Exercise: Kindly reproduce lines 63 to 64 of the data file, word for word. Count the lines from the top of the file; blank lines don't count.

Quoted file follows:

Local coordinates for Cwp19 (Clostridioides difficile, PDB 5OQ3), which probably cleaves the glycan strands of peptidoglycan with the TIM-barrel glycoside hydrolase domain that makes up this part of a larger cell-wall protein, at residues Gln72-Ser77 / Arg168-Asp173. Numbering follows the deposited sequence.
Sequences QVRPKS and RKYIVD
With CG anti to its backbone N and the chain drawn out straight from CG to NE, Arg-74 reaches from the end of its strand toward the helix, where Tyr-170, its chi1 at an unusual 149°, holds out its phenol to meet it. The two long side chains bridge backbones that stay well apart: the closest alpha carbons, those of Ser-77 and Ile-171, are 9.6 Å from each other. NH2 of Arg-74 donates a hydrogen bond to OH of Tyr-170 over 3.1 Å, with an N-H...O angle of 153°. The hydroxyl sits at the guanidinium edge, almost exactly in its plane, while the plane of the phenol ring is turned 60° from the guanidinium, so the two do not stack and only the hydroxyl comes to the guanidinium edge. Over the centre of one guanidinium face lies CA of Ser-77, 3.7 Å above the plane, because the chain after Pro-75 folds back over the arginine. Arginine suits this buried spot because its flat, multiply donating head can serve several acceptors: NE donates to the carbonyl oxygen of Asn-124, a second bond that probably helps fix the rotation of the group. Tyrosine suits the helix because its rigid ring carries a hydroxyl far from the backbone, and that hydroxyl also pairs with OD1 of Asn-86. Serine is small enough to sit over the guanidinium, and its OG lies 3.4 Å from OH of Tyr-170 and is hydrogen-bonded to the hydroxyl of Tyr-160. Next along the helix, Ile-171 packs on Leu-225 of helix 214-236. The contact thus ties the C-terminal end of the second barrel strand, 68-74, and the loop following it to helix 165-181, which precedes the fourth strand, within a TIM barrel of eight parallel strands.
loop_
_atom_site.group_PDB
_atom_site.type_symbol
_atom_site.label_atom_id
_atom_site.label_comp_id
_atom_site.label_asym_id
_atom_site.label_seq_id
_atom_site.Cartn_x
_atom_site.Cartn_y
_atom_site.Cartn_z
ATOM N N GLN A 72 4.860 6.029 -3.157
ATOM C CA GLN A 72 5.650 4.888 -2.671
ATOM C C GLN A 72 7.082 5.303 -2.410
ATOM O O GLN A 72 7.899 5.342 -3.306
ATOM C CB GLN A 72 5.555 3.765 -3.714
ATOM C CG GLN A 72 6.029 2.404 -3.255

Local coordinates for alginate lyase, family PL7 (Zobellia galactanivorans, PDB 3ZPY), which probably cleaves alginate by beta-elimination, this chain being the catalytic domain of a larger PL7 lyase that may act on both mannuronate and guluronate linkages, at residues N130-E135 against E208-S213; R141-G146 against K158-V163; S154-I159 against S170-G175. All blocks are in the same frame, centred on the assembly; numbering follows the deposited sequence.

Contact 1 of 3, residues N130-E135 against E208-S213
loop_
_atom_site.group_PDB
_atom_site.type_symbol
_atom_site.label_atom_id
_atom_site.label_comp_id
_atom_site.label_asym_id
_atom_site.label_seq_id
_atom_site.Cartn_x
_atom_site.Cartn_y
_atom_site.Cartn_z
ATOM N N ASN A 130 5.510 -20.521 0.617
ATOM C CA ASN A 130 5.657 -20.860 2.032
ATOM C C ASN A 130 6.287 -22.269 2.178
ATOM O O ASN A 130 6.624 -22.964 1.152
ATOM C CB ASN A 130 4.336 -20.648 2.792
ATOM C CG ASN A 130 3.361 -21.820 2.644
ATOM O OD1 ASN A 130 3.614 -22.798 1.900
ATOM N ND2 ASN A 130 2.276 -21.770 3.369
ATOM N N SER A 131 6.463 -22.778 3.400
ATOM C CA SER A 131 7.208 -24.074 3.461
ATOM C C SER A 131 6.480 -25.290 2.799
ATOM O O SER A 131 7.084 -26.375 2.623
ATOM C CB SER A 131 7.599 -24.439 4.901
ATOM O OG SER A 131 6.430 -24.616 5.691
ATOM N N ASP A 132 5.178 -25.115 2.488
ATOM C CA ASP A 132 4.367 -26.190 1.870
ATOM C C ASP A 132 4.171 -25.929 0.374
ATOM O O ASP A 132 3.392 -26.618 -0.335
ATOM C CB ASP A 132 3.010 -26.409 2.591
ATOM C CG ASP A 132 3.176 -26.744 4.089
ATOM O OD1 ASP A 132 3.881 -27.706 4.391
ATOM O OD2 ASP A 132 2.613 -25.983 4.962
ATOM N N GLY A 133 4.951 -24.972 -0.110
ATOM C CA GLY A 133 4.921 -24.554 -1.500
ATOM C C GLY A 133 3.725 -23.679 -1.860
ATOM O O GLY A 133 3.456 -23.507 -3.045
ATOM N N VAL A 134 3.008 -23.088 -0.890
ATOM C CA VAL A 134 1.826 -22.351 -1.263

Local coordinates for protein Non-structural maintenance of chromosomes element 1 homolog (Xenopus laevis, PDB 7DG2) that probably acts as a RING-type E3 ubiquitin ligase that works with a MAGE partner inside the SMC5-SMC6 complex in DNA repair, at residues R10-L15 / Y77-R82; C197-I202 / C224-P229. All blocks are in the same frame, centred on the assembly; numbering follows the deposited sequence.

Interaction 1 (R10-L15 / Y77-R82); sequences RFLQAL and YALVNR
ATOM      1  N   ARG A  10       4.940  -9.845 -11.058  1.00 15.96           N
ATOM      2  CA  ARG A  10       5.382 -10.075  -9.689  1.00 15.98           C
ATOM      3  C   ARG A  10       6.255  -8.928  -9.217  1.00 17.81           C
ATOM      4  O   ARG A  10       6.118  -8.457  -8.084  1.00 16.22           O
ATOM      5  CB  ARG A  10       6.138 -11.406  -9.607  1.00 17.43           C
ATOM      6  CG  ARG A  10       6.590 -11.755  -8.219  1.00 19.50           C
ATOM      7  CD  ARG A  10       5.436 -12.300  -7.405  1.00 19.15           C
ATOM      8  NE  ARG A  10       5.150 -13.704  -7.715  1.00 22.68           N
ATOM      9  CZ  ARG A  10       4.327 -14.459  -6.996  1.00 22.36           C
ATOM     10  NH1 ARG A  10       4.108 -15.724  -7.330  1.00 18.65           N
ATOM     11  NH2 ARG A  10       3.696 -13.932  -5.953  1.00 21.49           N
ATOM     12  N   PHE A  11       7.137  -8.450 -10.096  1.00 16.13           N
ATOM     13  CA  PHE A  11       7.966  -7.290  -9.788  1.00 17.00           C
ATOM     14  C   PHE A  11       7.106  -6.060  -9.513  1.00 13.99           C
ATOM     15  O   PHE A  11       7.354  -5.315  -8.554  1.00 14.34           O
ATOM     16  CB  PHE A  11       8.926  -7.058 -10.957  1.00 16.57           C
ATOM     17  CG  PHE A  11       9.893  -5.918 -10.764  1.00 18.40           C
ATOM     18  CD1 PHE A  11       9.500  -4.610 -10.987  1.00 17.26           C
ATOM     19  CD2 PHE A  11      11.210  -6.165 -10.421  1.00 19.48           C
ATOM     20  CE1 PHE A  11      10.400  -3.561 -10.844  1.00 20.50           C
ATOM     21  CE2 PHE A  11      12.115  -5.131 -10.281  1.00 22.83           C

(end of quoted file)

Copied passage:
ATOM      2  CA  ARG A  10       5.382 -10.075  -9.689  1.00 15.98           C
ATOM      3  C   ARG A  10       6.255  -8.928  -9.217  1.00 17.81           C